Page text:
(The Short Version)

When a federal judge threw out one of the baseless lawsuits against McDonald’s last week, John Banzhaf, the blustery plaintiff’s attorney and George Washington University Law School professor involved in bringing the case, told MSNBC’s Dan Abrams, “You don’t think we’ll find some judge somewhere…who’s going to buy it and let it go to a jury?  You may not like it…but we’ll find a judge…and then we’ll find a jury.”

As a justification for putting judges on the bench who will stop the systematic abuse of our legal system, no further words are necessary.  Mr. Banzhaf, Esquire, is an unusual plaintiff’s attorney only in the openness of his cynical exploitation.

McLawsuit Deep Fried
Judge Dismisses Fat Case Against the Golden Arches

Eating a Big Mac a day does not keep the doctor away — everyone knows that … or, at the very least, should know that, according to a federal judge in New York.  A decision issued Wednesday by Judge Robert Sweet threw out a multi-million dollar class action lawsuit filed against fast food giant...[more]

Review of Walter K. Olson’s The Rule of Lawyers:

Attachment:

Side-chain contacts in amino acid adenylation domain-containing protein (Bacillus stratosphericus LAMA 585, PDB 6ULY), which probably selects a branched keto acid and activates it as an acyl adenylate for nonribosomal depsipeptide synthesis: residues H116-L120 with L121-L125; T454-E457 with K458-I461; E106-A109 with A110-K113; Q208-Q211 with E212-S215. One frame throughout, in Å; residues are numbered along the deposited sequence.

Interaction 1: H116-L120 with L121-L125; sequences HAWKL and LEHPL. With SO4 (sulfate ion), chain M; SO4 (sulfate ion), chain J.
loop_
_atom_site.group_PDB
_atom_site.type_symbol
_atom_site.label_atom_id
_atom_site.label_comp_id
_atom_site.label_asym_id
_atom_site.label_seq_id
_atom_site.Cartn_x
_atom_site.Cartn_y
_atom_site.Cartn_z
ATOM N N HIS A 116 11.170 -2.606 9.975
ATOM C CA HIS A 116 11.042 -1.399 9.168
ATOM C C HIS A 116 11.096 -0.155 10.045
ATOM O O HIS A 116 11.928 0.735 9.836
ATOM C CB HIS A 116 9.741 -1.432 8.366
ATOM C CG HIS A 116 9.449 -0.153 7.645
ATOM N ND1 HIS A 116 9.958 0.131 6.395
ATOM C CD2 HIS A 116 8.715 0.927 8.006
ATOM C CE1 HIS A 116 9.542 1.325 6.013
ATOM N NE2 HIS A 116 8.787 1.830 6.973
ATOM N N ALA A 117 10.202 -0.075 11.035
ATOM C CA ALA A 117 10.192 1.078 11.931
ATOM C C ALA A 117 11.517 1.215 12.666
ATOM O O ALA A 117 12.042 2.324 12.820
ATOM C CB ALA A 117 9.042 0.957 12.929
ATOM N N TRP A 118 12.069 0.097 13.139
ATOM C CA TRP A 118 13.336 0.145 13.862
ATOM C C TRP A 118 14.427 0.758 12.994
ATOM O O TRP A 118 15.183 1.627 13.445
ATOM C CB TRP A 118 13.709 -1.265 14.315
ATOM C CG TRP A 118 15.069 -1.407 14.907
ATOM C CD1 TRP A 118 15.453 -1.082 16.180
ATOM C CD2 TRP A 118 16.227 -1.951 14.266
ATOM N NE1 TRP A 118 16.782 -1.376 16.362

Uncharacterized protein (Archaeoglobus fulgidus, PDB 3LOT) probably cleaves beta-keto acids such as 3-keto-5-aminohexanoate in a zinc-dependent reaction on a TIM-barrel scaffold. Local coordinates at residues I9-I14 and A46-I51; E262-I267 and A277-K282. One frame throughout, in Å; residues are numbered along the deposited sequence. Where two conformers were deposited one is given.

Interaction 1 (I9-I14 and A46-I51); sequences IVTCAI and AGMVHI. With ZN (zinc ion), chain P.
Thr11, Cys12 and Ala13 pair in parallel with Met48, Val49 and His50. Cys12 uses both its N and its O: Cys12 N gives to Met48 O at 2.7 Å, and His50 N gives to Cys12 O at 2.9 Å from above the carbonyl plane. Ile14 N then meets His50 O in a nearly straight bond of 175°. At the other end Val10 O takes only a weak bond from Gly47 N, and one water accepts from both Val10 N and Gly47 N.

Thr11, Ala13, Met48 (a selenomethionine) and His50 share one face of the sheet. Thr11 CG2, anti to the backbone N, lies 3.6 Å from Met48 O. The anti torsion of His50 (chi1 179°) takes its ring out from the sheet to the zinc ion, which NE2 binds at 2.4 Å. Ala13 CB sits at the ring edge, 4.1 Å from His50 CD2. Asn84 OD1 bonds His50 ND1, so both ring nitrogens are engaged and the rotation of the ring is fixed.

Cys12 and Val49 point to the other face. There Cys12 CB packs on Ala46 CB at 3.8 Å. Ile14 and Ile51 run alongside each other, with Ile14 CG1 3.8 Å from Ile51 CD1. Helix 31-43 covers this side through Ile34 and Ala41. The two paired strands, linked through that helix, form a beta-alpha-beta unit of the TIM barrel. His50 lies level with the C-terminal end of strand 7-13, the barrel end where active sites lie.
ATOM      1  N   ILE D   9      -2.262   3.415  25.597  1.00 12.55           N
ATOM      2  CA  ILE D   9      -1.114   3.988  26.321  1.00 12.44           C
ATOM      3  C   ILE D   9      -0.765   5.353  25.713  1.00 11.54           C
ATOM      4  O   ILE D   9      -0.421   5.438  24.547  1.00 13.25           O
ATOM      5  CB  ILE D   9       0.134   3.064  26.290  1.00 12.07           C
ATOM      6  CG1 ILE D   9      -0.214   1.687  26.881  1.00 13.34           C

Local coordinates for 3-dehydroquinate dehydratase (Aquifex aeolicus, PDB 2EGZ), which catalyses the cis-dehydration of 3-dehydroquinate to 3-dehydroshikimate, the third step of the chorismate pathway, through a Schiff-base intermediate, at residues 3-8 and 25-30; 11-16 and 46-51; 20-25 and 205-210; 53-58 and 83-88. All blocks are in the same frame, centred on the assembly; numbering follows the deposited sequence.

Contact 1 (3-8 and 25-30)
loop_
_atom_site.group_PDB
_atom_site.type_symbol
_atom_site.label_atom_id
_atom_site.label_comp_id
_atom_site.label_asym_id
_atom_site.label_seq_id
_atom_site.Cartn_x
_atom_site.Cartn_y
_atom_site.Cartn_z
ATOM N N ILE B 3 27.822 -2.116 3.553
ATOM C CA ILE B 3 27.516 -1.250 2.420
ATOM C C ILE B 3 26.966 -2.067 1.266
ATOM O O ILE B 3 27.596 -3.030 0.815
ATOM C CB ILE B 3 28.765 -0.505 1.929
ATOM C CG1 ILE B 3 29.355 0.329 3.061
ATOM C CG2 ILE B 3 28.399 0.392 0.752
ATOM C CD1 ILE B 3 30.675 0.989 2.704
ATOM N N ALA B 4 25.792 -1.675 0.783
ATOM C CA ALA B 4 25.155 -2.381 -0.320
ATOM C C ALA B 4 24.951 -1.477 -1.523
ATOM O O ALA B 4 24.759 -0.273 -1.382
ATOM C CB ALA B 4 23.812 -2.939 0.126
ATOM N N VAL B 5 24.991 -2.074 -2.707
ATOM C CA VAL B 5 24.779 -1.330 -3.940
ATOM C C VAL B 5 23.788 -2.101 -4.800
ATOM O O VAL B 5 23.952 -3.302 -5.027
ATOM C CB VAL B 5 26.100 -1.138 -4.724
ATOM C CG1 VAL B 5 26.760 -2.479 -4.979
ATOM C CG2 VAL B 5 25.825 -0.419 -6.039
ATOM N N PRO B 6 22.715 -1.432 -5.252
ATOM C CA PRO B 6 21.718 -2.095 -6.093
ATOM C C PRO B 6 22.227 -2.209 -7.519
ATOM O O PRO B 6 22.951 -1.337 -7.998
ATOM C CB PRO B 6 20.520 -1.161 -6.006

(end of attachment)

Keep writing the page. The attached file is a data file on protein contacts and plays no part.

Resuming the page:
How the New Litigation Elite Threatens America’s Rule of Law

A senior fellow at the Manhattan Institute and author of The Litigation Explosion, Walter Olson serves up an eye-opening, jaw-dropping, behind-the-scenes look at how the self-anointed “Fourth Branch” has managed to infiltrate every corner of America’s legal and political landscape.  The author paints in lurid detail an incestuous picture of the trial lawyers’ well rehearsed “three prong” strategy comprised of legal, political and public relations efforts, bolstered by open checkbooks, lies, deceit and, dare we say, extortion...[more]

Medical Professional Liability Crisis Bleeds Across America

Get out the tourniquet because the shark bites have America bleeding again.  From Pennsylvania to Florida to Texas, and most states in between, victims of the shark (AKA trial lawyer) attacks are drowning in the Litigation Sea. National headlines make it increasingly apparent that a rise in malpractice lawsuits has caused a swell in professional liability insurance premiums, with the current medical liability crisis driving up health care costs and resulting in less access to care...[more]

To subscribe to our e-mail list for periodic updates on important litigation and legislation affecting your individual freedoms, click here.

The Archives

Other Noteworthy Cases: 2001 •  2002 •  2003